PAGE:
The goal of this study is to define anatomic and functional changes in the visual system that have a significant negative effect on the visual cognition of healthy elders. These age-related changes are potentially remediable so the daily activities requiring visual cognitive function can be improved. It is hypothesized that the presence of ocular pathology and changes in elemental visual functions such as contrast sensitivity contribute to the age-related decline in visual cognition. We propose to study 150 functionally independent healthy subjects including 50 subjects over age 85 years who are part of a longitudinal aging study, the Oregon Brain Aging Study. This study group is uniquely suited to this proposed research in that they have been selected for optimal health and do not use any CNS-acting drugs, factors which may significantly confound most aging studies of visual processing. A standardized ophthalmologic exam will be performed to grade the presence of common ocular pathologies (cataracts and age- related macular degeneration), contrast sensitivity, and visual acuity. Visual cognituve cognition tasks that evaluate aspects of spatial and temporal processing. Temporally dependent cognitive processing will be assessed on a backward masking test, visual search tests and by analyzing fixations during recording of scanpaths. Spatially dependent cognitive processing will be assessed using a global-local figures task and a line orientation task. This research is extremely critical to better understand and ultimately improve ivisual cognitive function among elders, especially those over 85 years whose sensory deficits may be contributing significantly to their cognitive decline. Additionally, it is critical for all cognitive research in aging to determine the degree to which vision contributesto the intersubject variability in cognitive function amoung elders. This information is also needed to be able to relate age-associated changes in visual cognitive function to the underlying anantomy and physiology.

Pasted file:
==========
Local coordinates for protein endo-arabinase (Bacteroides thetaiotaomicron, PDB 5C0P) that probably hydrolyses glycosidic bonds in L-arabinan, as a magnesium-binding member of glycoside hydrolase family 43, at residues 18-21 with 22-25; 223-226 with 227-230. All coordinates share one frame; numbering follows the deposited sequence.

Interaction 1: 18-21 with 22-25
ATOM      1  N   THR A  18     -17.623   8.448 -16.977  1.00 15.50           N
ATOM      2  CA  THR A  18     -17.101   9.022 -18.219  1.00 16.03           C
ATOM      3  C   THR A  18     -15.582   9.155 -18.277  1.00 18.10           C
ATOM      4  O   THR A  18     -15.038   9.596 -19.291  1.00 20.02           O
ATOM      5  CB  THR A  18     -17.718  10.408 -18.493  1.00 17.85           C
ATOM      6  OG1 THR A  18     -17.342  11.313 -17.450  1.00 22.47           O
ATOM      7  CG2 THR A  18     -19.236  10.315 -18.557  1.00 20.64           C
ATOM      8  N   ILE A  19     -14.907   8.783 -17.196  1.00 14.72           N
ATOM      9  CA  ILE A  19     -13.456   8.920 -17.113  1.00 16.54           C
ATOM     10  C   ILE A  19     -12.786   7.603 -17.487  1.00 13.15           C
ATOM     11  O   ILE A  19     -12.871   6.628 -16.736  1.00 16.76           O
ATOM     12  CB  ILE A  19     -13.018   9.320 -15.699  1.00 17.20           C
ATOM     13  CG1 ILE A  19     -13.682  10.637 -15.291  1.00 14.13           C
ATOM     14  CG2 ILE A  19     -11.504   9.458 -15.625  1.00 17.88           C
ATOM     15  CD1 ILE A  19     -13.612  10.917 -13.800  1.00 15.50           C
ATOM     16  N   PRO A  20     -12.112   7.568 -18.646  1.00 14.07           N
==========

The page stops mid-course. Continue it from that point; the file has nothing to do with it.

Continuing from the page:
|Effective start/end date||7/15/97 → 6/30/99|
- National Institutes of Health